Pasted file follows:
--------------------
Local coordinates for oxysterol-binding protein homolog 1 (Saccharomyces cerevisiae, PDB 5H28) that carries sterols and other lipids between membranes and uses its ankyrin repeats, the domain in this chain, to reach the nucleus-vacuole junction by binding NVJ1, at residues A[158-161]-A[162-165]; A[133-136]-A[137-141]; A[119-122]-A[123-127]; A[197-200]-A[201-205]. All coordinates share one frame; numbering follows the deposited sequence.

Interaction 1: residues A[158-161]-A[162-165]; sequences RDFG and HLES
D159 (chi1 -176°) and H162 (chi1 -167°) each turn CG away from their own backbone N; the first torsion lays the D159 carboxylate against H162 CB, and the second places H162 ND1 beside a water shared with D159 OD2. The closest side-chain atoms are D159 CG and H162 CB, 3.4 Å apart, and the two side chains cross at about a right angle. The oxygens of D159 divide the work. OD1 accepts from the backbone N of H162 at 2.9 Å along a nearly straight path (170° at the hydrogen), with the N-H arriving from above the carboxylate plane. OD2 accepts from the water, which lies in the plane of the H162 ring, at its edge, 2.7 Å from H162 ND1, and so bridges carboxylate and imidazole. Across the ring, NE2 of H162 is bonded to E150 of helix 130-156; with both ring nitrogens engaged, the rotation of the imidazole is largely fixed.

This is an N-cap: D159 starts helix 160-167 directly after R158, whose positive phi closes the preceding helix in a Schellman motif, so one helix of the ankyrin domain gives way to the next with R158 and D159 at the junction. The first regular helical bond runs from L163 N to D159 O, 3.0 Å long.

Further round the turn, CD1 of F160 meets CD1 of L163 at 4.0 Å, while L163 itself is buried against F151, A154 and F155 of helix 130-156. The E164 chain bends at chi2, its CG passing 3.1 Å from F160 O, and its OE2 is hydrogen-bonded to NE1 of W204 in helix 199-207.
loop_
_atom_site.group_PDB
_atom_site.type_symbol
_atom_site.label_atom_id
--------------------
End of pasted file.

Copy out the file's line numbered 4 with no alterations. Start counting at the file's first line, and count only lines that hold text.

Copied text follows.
This is an N-cap: D159 starts helix 160-167 directly after R158, whose positive phi closes the preceding helix in a Schellman motif, so one helix of the ankyrin domain gives way to the next with R158 and D159 at the junction. The first regular helical bond runs from L163 N to D159 O, 3.0 Å long.